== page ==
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Scope & Scan: Handy times two — a DMM as bidirectional controls

Tuesday, April 1, 2008 - 00:00

We all wish scan tools had enough bidirectional control commands to cover every output device on a vehicle. But even factory tooling does not cover every output. So how do you handle a lack of output commands from your scan tool?

On components that are simply powered ON at 100 percent duty cycle, you certainly could use fused jumpers to connect the component of concern either to power, to ground or both. This test will let you witness the physical actuation or at least hear an audible telltale that the component moved. But depending on how you break into the circuit and/or connect to the component, you might not be getting all the information you could have gotten with a little forethought and creativity.

When you need to jumper a component to power or ground, it is best to use the actual vehicle harness to do the test. This way you are testing almost the entire system: the component, the harness connectors and the harness itself. It is also best to perform this test "dynamically," meaning under conditions of actual current flow rather than just using an ohmmeter.

Using a Digital Multi Meter (DMM) in Ammeter mode provides a convenient fused jumper with which to test the amount of current flowing through the solenoids, the harness and connectors. Testing dynamically with current will reveal the presence of voltage drops anywhere in the circuit. And if you are providing the ground for the circuit with your DMM as shown in Figure 1, you are at the same time checking the voltage feed to the circuit. Or, if you are providing the power feed side for the circuit using your DMM as shown in Figure 2, you are checking up to the ground point of the circuit.

If either of these tests reveals a low current flow condition, you then can use a traditional straight jumper wire to provide the power or ground as needed and then use your DMM to check for voltage drops and various power and ground side points in the harness.

Use appropriate test leads when back probing the Powertrain Control Module (PCM) connector as shown in Figure 3. Install the test lead into the PCM connector first, then connect your Ammeter to power or ground so any arcing caused by current will not damage the PCM connector by pitting it. It is better to pit your DMM leads.

How much current should the circuit draw? The service manual troubleshooting chart typically has resistance specifications for each solenoid. Using Ohm's Law, a solenoid with 20 ohms resistance will draw about 0.6 amps at 12.5 volts. Also, I have found that the old rule of thumb stating, "any component will pull half the amperage rating of the fuse protecting it," proves to be very accurate.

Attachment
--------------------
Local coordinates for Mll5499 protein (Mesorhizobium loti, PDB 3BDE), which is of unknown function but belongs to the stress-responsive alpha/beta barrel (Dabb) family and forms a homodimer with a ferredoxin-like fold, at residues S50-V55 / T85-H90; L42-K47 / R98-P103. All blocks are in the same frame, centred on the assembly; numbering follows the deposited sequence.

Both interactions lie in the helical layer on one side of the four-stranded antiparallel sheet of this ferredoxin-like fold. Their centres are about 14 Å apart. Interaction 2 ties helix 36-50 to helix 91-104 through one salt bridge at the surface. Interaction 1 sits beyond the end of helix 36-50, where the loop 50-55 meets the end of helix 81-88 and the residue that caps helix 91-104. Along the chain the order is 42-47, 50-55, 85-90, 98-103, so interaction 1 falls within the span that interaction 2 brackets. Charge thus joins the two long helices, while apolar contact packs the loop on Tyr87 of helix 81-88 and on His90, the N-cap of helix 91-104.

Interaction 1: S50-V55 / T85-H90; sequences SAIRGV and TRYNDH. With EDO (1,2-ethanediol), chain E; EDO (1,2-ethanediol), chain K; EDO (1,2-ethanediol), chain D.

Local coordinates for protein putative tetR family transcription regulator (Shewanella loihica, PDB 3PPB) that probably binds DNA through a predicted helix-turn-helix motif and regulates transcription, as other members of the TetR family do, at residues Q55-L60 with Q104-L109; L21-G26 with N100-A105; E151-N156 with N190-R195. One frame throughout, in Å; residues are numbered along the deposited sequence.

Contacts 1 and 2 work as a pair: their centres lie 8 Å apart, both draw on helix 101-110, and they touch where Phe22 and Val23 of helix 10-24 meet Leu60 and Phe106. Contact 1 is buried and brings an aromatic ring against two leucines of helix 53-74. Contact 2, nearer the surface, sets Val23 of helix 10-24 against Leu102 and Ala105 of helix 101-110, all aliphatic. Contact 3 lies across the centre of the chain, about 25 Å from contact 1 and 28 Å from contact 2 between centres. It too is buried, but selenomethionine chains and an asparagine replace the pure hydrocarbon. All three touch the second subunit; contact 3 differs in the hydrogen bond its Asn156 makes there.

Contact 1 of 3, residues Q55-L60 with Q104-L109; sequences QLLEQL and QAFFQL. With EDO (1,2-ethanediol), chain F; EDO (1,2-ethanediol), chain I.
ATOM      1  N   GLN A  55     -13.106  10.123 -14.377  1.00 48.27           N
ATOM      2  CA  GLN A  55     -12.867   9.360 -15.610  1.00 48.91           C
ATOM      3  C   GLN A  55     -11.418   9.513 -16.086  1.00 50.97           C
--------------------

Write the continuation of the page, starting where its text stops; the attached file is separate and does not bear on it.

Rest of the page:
If you are in the habit of back probing a solenoid circuit to jump it to ground with the harness still hooked up to the PCM, a word of caution is in order. Some European vehicles place a 5-volt potential on the ground-side driver circuit from the PCM while the solenoid is off. If you jump that to ground, you might cause damage or at least blow a 30-amp fuse (experience talking here). Be sure to use your DMM to test for the presence of voltage on the ground wire first. If it has voltage, disconnect the PCM harness and use a separate jumper wire.

Obviously, this DMM testing regimen does not tell you anything about the ability of the PCM to actuate the solenoid circuit. In order to test this function without bidirectional controls on your scan tool, see the August 2006 Motor Age Garage column.

Before you install that new PCM

Take a few minutes to test the environment that expensive new PCM is going to have to spend its useful life in. You should be testing all output solenoid circuits for excess current draw. If the solenoid circuit resistance is too low, the circuit will draw more current than the PCM will allow.

With too high of a current draw, PCM driver circuits typically shut off, but not always. If the current draw is just a little high, over time the PCM's driver circuit will be damaged due to excessive heat generation. I have even seen solenoids melted beyond visual recognition that damaged the PCM driver circuit before the PCM's over-current protection circuit shut down. The same fate can befall a PCM that is subjected to a direct short circuit to ground or a partial "current shunt" type short in the vehicle harness that feeds a solenoid, so it is important to test both the solenoid and harness before installing the PCM.

Jim Garrido of "Have Scanner Will Travel" is an on-site mobile diagnostics expert for hire. Jim services independent repair shops in central North Carolina. He also teaches diagnostic classes regionally for CARQUEST Technical Institute.

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